Despite hospital systems and health officials calling out the need for more primary care doctors, graduates of U.S. medical schools are becoming less likely to choose to specialize in one of those fields.
A record-high number of primary care positions was offered in the 2019 National Resident Matching Program -- known to doctors as "the Match." It determines where a medical student will study in their chosen specialty after graduation. But this year, the percentage of primary care positions filled by fourth-year medical students was the lowest on record.
"I think part of it has to do with income," said Mona Signer, the CEO of the Match. "Primary care specialties are not the highest paying." She suggested that where a student gets a degree also influences the choice. "Many medical schools are part of academic medical centers where research and specialization is a priority," she said.
The three key primary care fields are internal medicine, family medicine and pediatrics. According to the 2019 Match report, 8,116 internal medicine positions were offered, the highest number on record and the most positions offered within any specialty, but only 41.5% were filled by seniors pursuing their M.D.s from U.S. medical schools. Similar trends were seen this year in family medicine and pediatrics.
In their final year of medical school, students apply and interview for residency programs in their chosen specialty. The Match, a nonprofit group, then assigns them a residency program based on how the applicant and the program ranked each other.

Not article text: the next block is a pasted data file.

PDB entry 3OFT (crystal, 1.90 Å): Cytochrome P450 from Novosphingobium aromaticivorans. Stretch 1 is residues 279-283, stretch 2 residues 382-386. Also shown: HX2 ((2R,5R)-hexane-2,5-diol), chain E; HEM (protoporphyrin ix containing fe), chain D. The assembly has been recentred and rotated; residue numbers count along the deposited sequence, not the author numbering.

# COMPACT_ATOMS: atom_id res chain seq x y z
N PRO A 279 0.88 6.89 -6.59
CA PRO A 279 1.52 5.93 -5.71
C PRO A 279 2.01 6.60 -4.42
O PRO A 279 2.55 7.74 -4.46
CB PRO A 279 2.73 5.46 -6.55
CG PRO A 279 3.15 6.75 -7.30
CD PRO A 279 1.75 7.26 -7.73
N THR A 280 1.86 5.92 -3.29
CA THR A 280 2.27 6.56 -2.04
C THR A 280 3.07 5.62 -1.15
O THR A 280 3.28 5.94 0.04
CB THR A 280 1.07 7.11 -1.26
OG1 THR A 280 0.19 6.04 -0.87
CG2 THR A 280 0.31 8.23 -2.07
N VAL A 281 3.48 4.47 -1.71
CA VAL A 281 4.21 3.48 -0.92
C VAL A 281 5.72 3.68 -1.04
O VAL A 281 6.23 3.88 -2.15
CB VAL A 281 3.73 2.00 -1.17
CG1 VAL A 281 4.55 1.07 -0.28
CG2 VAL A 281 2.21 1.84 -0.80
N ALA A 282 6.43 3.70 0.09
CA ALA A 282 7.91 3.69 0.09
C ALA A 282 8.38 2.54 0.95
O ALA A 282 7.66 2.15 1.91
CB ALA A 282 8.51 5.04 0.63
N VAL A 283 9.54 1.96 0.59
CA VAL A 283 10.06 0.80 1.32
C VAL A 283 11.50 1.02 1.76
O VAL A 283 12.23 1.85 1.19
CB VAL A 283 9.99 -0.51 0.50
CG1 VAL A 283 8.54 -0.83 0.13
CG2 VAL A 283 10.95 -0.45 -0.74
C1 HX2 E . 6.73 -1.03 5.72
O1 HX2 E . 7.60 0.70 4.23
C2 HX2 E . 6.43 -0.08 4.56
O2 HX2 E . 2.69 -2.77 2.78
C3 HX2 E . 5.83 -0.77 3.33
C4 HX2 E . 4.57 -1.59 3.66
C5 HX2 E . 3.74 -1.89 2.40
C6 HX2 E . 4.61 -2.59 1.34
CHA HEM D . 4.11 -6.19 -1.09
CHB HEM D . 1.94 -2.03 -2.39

Since 2011, the percentage of U.S.-trained allopathic, or M.D., physicians who have matched into primary care positions has been on the decline, according to an analysis of historical Match data by Kaiser Health News.
But, over the same period, the percentage of U.S.-trained osteopathic and foreign-trained physicians matching into primary care roles has increased. 2019 marks the first year in which the percentage of osteopathic and foreign-trained doctors surpassed the percentage of U.S. trained medical doctors matching into primary care positions.
Medical colleges granting M.D. degrees graduate nearly three-quarters of U.S. students moving on to become doctors. The rest graduate from osteopathic schools, granting D.O. degrees. The five medical schools with the highest percentage of graduates who chose primary care are all osteopathic institutions, according to the latest U.S. News & World Report survey.
Beyond the standard medical curriculum, osteopathic students receive training in manipulative medicine, a hands-on technique focused on muscles and joints that can be used to diagnose and treat conditions. They are licensed by states and work side by side with M.D.s in physician practices and health systems.
Although the osteopathic graduates have been able to join the main residency match or go through a separate osteopathic match through this year, in 2020 the two matches will be combined.
Physicians who are trained at foreign medical schools, including both U.S. and non-U.S. citizens, also take unfilled primary care residency positions. In the 2019 match, 68.9% of foreign-trained physicians went into internal medicine, family medicine and pediatrics.
But, despite osteopathic graduates and foreign-trained medical doctors taking up these primary care spots, a looming primary care physician shortage is still expected.